Frostbite, thin ice, backbreaking work and dead puppies are all things you might expect from a story called Shackleton's Antarctic Nightmare. A few things you might not expect: a love story between a man and his cat, molting reindeer-hair sleeping bags and incredibly dumb, sledding-down-a-mountain-on-90-feet-of-coiled-rope luck.
Portland Story Theatreâs reprisal of Shackletonâs Antarctic Nightmare recounts the third and final Antarctic expedition of British polar explorer Ernest Shackleton, who in 1914 set out with a crew of 28 to be the first to cross the continent by land. Unsurprisingly, the audience learns that the expeditionânicknamed the âEndurance Expeditionââdidnât quite go as planned. But itâs how we learn of the journeyâs failure that makes this one-man play an impressively long and funny history lecture.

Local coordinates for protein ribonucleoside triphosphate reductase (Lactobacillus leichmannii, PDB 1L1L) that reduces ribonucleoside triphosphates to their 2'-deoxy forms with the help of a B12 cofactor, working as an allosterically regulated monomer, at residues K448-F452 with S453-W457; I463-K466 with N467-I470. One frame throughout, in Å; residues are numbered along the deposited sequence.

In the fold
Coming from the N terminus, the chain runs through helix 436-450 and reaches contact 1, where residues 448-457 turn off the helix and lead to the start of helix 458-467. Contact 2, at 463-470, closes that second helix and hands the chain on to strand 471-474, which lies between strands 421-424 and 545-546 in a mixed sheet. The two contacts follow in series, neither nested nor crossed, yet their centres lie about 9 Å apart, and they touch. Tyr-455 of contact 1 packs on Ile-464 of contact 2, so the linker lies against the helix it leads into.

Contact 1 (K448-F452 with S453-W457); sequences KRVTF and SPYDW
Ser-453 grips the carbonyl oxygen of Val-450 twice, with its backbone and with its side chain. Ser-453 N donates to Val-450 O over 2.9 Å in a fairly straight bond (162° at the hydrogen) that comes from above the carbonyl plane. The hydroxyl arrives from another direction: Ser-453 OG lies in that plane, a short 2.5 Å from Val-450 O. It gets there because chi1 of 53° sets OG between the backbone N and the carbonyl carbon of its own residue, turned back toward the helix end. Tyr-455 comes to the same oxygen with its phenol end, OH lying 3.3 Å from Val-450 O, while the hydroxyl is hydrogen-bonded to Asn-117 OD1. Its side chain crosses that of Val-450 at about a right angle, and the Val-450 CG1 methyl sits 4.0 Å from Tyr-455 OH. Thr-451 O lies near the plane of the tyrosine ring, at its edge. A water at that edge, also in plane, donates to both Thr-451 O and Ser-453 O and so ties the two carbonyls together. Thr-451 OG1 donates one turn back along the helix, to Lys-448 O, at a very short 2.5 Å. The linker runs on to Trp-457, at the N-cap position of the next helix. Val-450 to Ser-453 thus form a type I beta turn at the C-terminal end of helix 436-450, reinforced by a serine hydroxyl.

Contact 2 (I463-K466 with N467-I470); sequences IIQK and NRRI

With a three-hour running time, Shackletonâs Antarctic Nightmare might start to feel like its own test of endurance. Luckily, itâs performed by Lawrence Howard, who wrote the story in honor of his father and their mutual interest in the explorer. With wry humorââand then a hurricane blew in,â he says, with perfect dark comic timingâand lively, absorbing imagery of the crewâs experiences, Howard artfully mingles the expeditionâs bleakest events with lighter, more encouraging anecdotes. One moment the crew is enjoying a peaceful dinner while watching an Antarctic sunset; in the next theyâre abandoning the ship as itâs destroyed by giant ice floes. Backed by quotes and details gleaned from the crewâs own journals, the story, under Howardâs careful and charismatic guidance, becomes a very long, very nerdy black comedy for adrenaline junkies and adventure noobs alike.